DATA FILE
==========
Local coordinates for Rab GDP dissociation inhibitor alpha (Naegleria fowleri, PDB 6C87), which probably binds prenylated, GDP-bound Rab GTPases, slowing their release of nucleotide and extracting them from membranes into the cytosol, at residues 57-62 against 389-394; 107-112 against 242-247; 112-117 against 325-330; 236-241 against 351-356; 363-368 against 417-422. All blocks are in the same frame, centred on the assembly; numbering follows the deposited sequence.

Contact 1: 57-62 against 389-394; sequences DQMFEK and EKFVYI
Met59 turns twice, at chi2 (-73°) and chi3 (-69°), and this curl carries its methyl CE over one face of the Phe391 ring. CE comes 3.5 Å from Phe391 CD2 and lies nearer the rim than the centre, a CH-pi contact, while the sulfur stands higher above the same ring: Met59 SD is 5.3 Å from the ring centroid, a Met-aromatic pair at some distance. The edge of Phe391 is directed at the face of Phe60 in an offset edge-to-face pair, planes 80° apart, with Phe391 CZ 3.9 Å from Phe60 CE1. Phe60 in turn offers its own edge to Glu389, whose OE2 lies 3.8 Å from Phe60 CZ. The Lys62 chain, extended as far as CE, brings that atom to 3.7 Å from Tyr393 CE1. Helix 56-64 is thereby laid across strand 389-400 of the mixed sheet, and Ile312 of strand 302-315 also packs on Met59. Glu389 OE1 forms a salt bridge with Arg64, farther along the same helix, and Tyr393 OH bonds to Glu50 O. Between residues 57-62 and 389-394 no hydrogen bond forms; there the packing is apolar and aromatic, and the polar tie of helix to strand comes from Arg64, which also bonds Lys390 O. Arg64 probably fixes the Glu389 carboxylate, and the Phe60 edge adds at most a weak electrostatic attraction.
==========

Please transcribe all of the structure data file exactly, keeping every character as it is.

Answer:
Local coordinates for Rab GDP dissociation inhibitor alpha (Naegleria fowleri, PDB 6C87), which probably binds prenylated, GDP-bound Rab GTPases, slowing their release of nucleotide and extracting them from membranes into the cytosol, at residues 57-62 against 389-394; 107-112 against 242-247; 112-117 against 325-330; 236-241 against 351-356; 363-368 against 417-422. All blocks are in the same frame, centred on the assembly; numbering follows the deposited sequence.

Contact 1: 57-62 against 389-394; sequences DQMFEK and EKFVYI
Met59 turns twice, at chi2 (-73°) and chi3 (-69°), and this curl carries its methyl CE over one face of the Phe391 ring. CE comes 3.5 Å from Phe391 CD2 and lies nearer the rim than the centre, a CH-pi contact, while the sulfur stands higher above the same ring: Met59 SD is 5.3 Å from the ring centroid, a Met-aromatic pair at some distance. The edge of Phe391 is directed at the face of Phe60 in an offset edge-to-face pair, planes 80° apart, with Phe391 CZ 3.9 Å from Phe60 CE1. Phe60 in turn offers its own edge to Glu389, whose OE2 lies 3.8 Å from Phe60 CZ. The Lys62 chain, extended as far as CE, brings that atom to 3.7 Å from Tyr393 CE1. Helix 56-64 is thereby laid across strand 389-400 of the mixed sheet, and Ile312 of strand 302-315 also packs on Met59. Glu389 OE1 forms a salt bridge with Arg64, farther along the same helix, and Tyr393 OH bonds to Glu50 O. Between residues 57-62 and 389-394 no hydrogen bond forms; there the packing is apolar and aromatic, and the polar tie of helix to strand comes from Arg64, which also bonds Lys390 O. Arg64 probably fixes the Glu389 carboxylate, and the Phe60 edge adds at most a weak electrostatic attraction.